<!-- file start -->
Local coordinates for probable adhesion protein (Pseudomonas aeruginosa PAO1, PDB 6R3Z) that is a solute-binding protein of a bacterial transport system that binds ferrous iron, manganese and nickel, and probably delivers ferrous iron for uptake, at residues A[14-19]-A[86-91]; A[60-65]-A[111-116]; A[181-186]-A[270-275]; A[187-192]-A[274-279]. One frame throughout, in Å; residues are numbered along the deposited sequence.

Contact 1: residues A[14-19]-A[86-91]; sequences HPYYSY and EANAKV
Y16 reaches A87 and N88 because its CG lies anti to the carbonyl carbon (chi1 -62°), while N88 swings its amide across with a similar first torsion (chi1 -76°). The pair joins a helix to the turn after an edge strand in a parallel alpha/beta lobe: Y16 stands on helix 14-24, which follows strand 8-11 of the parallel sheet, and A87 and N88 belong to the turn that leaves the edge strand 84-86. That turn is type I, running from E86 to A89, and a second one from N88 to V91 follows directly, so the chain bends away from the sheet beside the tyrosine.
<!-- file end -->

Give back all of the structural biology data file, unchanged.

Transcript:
Local coordinates for probable adhesion protein (Pseudomonas aeruginosa PAO1, PDB 6R3Z) that is a solute-binding protein of a bacterial transport system that binds ferrous iron, manganese and nickel, and probably delivers ferrous iron for uptake, at residues A[14-19]-A[86-91]; A[60-65]-A[111-116]; A[181-186]-A[270-275]; A[187-192]-A[274-279]. One frame throughout, in Å; residues are numbered along the deposited sequence.

Contact 1: residues A[14-19]-A[86-91]; sequences HPYYSY and EANAKV
Y16 reaches A87 and N88 because its CG lies anti to the carbonyl carbon (chi1 -62°), while N88 swings its amide across with a similar first torsion (chi1 -76°). The pair joins a helix to the turn after an edge strand in a parallel alpha/beta lobe: Y16 stands on helix 14-24, which follows strand 8-11 of the parallel sheet, and A87 and N88 belong to the turn that leaves the edge strand 84-86. That turn is type I, running from E86 to A89, and a second one from N88 to V91 follows directly, so the chain bends away from the sheet beside the tyrosine.